Microsoft has long adhered to a "better together" strategy that suggests its operating systems and applications...
can achieve greater capabilities if used in conjunction with other Microsoft products. Although it's easy to dismiss the "better together" philosophy as being nothing more than a strategy to sell products, this argument begins to break down when you consider Office 365.
Office 365, Microsoft's software-as-a-service offering, includes SharePoint Online, Exchange Server, Lync and Yammer. Even though each of these applications works well on its own, Microsoft believes you can achieve greater functionality by leveraging the power of multiple Office 365 applications.
Of course this raises the question of how the various Office 365 applications can work together. Far too many crossover capabilities exist to discuss here, so we'll focus on the way SharePoint Online works with other Office 365 applications.
Microsoft steers SharePoint users toward Yammer
Yammer may be the Office 365 application that adds the most to SharePoint Online. In fact, Microsoft is gradually eliminating some of SharePoint Online's social features to get users to use Yammer instead. In a way, this makes sense. SharePoint and Yammer have a lot of overlap, but Yammer is clearly the more powerful social networking platform, so it's only logical that Microsoft would steer SharePoint users toward Yammer.
Recently, Microsoft announced that it will retire SharePoint Online's Notes and Tags features. The Tags feature allowed users to "like" SharePoint content or to tag SharePoint content with custom tags that make the content easier to find later on. The Notes feature gave users a way of adding notes to another user's My Site (or to any other SharePoint site). You also could use the Notes feature to add notes to documents stored in a SharePoint document library. This functionality is now available in Yammer, where you can tag and like content, as well as send private notes to other users.
Another useful point of integration between SharePoint Online and Yammer is a relatively new feature called Document Conversations. SharePoint Online makes it possible to select a document within a document library and then click a Post button that causes SharePoint to create a Yammer conversation about the document.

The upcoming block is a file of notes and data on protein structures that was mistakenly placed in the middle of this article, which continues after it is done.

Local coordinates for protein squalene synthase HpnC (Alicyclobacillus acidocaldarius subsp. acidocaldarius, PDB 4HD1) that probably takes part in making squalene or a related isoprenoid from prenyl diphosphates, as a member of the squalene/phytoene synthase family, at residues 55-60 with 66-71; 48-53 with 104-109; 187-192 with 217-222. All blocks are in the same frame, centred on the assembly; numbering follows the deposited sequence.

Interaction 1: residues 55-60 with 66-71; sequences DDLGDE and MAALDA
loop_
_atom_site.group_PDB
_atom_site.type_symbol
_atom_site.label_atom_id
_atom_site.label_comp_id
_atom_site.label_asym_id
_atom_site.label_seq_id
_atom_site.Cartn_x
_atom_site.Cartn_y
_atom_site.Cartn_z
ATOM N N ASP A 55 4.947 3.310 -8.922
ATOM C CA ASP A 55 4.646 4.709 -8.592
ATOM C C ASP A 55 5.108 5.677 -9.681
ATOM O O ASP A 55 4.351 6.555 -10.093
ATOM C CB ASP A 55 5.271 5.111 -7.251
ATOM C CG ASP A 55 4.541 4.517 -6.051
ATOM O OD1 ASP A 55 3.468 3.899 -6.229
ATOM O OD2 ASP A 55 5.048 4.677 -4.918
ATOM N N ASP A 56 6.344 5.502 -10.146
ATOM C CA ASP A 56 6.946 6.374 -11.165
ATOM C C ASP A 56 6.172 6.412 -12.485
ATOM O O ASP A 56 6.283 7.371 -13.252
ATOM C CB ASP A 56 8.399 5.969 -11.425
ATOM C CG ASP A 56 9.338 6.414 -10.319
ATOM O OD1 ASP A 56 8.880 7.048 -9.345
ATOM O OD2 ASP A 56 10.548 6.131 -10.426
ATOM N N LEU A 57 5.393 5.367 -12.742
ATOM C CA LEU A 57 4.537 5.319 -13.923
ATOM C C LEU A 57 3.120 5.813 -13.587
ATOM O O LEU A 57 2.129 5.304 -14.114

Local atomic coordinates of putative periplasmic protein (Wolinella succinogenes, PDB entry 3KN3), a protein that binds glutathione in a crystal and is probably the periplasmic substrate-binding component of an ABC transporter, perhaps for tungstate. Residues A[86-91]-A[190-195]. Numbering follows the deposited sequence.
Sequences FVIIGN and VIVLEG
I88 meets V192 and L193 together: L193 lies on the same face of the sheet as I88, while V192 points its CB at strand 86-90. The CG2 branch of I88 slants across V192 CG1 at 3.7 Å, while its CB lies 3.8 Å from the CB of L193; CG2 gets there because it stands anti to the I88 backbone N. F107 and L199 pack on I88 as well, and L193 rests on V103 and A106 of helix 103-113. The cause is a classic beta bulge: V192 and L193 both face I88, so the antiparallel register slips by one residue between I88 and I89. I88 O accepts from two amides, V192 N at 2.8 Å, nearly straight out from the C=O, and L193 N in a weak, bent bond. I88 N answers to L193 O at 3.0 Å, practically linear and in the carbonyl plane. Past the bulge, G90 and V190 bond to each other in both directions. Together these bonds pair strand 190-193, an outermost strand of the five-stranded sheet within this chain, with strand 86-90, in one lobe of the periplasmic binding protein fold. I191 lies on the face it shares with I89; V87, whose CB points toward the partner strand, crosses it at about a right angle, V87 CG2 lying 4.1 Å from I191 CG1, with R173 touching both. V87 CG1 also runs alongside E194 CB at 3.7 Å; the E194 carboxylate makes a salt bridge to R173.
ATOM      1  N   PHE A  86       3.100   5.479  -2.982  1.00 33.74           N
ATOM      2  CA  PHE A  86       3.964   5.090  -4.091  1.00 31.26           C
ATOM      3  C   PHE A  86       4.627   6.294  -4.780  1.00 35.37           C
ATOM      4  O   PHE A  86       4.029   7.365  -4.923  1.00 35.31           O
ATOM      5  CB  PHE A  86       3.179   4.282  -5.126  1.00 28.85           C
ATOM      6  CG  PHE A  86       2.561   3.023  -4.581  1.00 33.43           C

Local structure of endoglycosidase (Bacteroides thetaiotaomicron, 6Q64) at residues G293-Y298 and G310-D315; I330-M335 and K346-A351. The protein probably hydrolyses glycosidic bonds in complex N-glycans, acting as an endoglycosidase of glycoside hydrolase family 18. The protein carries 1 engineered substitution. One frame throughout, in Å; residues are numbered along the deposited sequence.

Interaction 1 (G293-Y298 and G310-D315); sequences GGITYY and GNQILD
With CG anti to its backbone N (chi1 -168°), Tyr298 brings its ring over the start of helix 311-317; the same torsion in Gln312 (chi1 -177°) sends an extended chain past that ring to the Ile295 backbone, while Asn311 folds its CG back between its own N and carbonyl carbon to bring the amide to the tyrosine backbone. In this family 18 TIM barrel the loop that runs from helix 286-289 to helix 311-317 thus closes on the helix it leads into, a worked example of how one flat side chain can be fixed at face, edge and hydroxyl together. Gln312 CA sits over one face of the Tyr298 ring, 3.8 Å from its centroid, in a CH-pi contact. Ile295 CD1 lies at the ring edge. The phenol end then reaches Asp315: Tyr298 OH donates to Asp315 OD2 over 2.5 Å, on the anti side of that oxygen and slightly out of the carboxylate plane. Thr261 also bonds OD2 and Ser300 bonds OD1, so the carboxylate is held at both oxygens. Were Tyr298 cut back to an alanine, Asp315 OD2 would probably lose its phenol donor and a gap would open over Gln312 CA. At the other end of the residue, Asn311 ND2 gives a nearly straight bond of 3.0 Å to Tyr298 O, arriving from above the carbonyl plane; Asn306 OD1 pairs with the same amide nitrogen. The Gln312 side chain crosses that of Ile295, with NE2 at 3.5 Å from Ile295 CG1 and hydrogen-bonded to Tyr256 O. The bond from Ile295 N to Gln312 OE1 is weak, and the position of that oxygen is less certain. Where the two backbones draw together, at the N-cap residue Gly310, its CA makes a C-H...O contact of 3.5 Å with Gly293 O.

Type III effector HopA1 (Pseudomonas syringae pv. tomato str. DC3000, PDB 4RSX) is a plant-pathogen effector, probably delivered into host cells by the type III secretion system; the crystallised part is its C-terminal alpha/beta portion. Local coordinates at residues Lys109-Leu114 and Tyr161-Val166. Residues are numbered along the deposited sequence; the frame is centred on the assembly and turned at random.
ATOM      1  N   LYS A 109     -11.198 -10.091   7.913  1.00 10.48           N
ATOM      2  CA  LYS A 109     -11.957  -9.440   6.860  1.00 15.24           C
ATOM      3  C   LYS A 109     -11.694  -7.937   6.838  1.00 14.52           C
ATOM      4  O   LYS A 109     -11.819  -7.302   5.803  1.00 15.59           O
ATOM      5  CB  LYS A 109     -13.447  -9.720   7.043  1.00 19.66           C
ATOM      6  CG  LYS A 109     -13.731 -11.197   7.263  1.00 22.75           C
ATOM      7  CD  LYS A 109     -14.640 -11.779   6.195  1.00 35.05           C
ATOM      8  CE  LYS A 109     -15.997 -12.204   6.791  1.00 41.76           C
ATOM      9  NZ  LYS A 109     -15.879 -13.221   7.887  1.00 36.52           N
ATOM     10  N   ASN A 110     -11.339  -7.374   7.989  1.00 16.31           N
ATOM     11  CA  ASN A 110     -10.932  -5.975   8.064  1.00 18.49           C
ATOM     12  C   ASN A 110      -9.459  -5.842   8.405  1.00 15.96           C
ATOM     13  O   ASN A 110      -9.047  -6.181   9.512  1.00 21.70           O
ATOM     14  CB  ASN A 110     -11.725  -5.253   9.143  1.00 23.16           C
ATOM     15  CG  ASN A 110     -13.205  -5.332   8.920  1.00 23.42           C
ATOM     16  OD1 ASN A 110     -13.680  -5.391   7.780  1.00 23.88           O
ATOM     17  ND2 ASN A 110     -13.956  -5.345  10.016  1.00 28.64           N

Although the Document Conversations feature exposes Yammer conversations directly through SharePoint, Microsoft has not fully integrated all the Yammer functionality into SharePoint. Fortunately, you can do some of that yourself. If you have users who work in both SharePoint Online and Yammer, you can deploy the Yammer App for SharePoint. Doing so allows you to add real-time Yammer feeds to SharePoint.
User interaction may become easier
Yammer is not the only Office 365 application to provide a degree of SharePoint integration. The SharePoint eDiscovery Center lets administrators perform eDiscovery queries across SharePoint, Exchange and Lync.
Exchange is another application that has had a degree of integration with SharePoint -- specifically, SharePoint and Exchange/Outlook. But some of this integration is going away. Microsoft is getting rid of SharePoint's Tasks functionality, as well as the Sync to Outlook button.
Part of the reason for this may be that Microsoft is developing a more efficient way for users to interact with Office 365 applications. Today, users may need to use Outlook or Outlook Web App (OWA), a SharePoint site and Yammer to get their jobs done. This typically requires the user to keep multiple browser windows open and constantly switch between them.
To make things more efficient, Microsoft is redesigning OWA (and presumably the next version of Outlook) to act as a unified application for users. The idea is that OWA will become a hub for various forms of communications. Yammer conversations, for instance, will be exposed in OWA.
Demoing new OWA functionality
SharePoint is also likely to be exposed through OWA. At the Microsoft Exchange Conference in April 2014, Microsoft demoed some of the new interaction between Exchange and OneDrive that is coming in the next Exchange Server release. Being that OneDrive for Business is based on SharePoint, this functionality presumably will be available for SharePoint as well.
In the demo, a user sent a file from OneDrive. OWA gave the user a choice of sending the file as an attachment or uploading the file to OneDrive and sending a link instead of the actual file. This functionality will be helpful in a variety of situations. For example, it will allow large files to be "sent" to users who have prohibitive mailbox quotas. The functionality also will be very helpful for situations in which a file is being sent to multiple recipients because it eliminates version control issues. Furthermore, the recipients automatically will be granted permission to view and edit the file on OneDrive.
Microsoft also will soon introduce the concept of unified groups, which will allow a group to extend to all products in the Microsoft Office 365 suite. For instance, a group created in Yammer also will be valid in Exchange and SharePoint.
A number of features already allow Office 365 applications to benefit from one another. Even so, Microsoft seems to be planning an even deeper integration between Office 365 applications in the next release wave.
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